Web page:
• Barbara Munsey says:

    That’s a good idea, eb.

    Let’s add:

    Green energy speculation to campaign bundlers
    Auto bailout to unions
    Money for life to federal legislators
    Ethanol subsidies
    Pigford

    Others should contribute too! This could get very interesting.

  • edmundburkenator says:

    TARP
    Highways funding
    Metro
    Infrastructure (bridges and other stuff that should be private)
    VA hospitals (let’s privatize!)
    Sesame Street
    The guy that ushers in the President at the SOTU address
    Smithsonian crap
    ABORTIONS!

    I’m forgetting a big one here… what is it…?

  • Eric the 1/2 Troll says:

    “Eric, even if I intended to collect SS and MC benefits I have never planned on it because I always knew…”

    All well and good but you did not answer the question. When handed a check of benefits by the federal government will you endorse it or send it back?

  • Eric the 1/2 Troll says:

    Evil public schools, EB! Come on get with the program. I am sure Barb agrees with that one!!

  • Eric the 1/2 Troll says:

    BTW, TDP, were you or your parents the recipient of a “free” public school education? Just curious.

  • Eric the 1/2 Troll says:

    Oil and gas subsidies

    Housing development subsidies

  • Eric the 1/2 Troll says:

    “Smithsonian crap”

    Think of the MUD that could go up on THAT prime real estate, eh? Must have Barb’s friends drooling at the thought.

  • FedUp says:

    “Tax cuts actually create a ton of debt.”

    So does a bad economy and policies that have actually hindered a real recovery. Much lower than normal tax receipts in this Obama economy, with unemployment at 8%, is the real reason the deficit is over a trillion dollars, not the Bush tax cuts. Not sure if you really understand that, Smith. Do take a look at the graph Edmund provided and you will see that the debt was at manageable levels during the Bush years, with the 2 wars and the tax cuts.

  • edmundburkenator says:

    FedUp, Bush lit the fuse to a slowly exploding bomb.

    Yeah, Obama (using that clearly nutty Keynesian approach to that Great Recession thing) added stimulus to get us to positive growth, which is now actually reducing some of the debt.

    Over the next months we’ll get a debt deal. Then we’ll get tax reform.

  • NateDogg614 says:

    “Over the next months we’ll get a debt deal. Then we’ll get tax reform.”

    And then everything will be hunky dory and unicorns will be s***ting rainbow sherbert. Right? ;)

  • Barbara Munsey says:

    Eric, you’re projecting straw women again.

    Go sniff your wine glass.

  • Ben Dover says:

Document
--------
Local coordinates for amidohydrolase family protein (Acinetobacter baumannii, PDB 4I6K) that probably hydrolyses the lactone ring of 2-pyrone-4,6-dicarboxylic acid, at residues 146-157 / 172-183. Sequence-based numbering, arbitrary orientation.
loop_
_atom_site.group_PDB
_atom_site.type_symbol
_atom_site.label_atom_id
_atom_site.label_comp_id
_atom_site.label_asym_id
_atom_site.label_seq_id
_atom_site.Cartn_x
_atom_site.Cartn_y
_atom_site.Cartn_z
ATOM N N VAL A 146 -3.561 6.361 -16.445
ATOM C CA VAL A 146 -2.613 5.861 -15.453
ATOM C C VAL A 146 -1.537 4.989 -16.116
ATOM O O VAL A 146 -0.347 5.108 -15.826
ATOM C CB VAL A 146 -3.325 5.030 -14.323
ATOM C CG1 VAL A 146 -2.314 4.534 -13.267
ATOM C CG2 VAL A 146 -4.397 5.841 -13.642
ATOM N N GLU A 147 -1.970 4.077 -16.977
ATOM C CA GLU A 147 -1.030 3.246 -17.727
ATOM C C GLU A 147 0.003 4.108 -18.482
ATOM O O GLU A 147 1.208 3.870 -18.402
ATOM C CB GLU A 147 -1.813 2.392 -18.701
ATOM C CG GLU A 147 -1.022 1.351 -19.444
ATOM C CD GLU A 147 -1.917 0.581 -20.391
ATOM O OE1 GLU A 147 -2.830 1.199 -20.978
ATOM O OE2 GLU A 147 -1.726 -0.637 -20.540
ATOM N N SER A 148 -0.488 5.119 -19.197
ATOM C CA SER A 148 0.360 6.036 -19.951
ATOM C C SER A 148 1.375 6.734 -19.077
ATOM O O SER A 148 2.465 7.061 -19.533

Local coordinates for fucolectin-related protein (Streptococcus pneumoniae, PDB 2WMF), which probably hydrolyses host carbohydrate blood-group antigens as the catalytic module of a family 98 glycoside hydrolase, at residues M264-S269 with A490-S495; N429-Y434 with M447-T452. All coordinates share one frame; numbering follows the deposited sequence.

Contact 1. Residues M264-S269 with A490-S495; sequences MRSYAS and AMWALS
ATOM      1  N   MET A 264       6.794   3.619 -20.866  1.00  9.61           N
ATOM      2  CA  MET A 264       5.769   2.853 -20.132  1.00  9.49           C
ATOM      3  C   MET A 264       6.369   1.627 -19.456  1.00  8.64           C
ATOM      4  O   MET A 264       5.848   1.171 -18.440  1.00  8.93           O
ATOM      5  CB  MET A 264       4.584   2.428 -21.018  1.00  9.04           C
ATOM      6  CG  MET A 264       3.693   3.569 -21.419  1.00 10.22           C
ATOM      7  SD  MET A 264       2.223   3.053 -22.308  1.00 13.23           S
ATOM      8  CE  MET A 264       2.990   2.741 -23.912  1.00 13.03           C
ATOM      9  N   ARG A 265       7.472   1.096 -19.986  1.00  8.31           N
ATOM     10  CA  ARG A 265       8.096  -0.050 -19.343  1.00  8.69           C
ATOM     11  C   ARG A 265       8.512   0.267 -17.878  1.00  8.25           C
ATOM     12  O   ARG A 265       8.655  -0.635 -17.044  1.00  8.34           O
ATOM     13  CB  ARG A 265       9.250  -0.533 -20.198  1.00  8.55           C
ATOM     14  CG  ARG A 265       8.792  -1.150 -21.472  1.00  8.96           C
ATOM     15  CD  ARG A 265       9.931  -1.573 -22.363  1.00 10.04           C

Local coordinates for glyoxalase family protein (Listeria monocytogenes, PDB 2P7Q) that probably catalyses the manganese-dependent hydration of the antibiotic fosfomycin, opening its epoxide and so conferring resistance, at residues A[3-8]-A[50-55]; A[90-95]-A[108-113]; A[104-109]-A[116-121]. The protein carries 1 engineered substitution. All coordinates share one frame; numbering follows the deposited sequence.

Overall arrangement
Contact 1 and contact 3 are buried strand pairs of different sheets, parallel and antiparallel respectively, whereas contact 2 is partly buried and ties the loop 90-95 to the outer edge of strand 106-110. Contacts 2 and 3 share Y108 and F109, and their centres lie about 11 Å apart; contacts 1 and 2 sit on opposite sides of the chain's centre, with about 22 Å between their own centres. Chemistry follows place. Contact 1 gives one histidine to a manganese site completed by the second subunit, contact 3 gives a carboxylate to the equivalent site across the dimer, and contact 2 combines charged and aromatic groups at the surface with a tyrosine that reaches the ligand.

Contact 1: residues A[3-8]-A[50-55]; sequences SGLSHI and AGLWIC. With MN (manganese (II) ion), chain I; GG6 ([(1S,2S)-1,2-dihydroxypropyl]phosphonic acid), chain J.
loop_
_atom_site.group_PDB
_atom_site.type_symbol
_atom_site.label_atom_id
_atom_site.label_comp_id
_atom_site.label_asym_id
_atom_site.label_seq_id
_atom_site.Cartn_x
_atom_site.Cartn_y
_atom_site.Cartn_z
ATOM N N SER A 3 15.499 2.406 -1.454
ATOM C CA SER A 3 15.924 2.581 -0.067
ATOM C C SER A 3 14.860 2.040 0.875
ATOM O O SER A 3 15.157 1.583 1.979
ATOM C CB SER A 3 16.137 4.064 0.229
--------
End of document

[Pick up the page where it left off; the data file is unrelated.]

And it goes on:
“or, in the “nothing-to-see-here/the-science-is-settled” non-hypothetically unacceptable metaphor model, if your hours are cut and your salary goes down, it DOES mean you have to resubscribe to the organic Fruit of the Month club by credit, and default to the spa, and take out a new card to charge the time share before they find out how deep in debt you already are.”

    Barbara, I took a sniff of the above prose. Then, I farted.

  • edmundburkenator says:

    Nate, we all know that unicorns are the domain of the right.

    Just check the polling.

    By the way, you have some sherbert on your shirt from November 5.

  • FedUp says:

    “added stimulus to get us to positive growth…”

    Yeah, that stimulus package sure did the trick and there is overwhelming proof, right? I think everyone would agree that it was well worth it at $160k per job supposedly created!

    “…is actually reducing some of the debt.”

    Don’t you mean reducing the deficit? Getting it down to $1.1 trillion in 4 years was a real accomplishment. First we have to turn the deficit into a surplus before we can even think about reducing the national debt. I do like your optimism that a deal will be cut on the debt and tax reform.

  • edmundburkenator says:

    Yeah, that stimulus package sure did the trick and there is overwhelming proof, right?

    Well, there is the math.

  • FedUp says:

    “Well, there is the math.”

    Yes, and the Dems sure are good at using creative math and cherry-picking stats!

  • NateDogg614 says:

    “By the way, you have some sherbert on your shirt from November 5.”

    Why, what happened on Monday November 5th, the day before the election?

    If you’re going to toss around insults, at least get the date right!

  • Eric the 1/2 Troll says:

    No straw person, Barb, just playing your game. Should we continue to subsidize the Smithsonian or privatize it and make it pay for itself? The “Shell Oil Museum of Natural History”. The possibilities are ENDLESS!!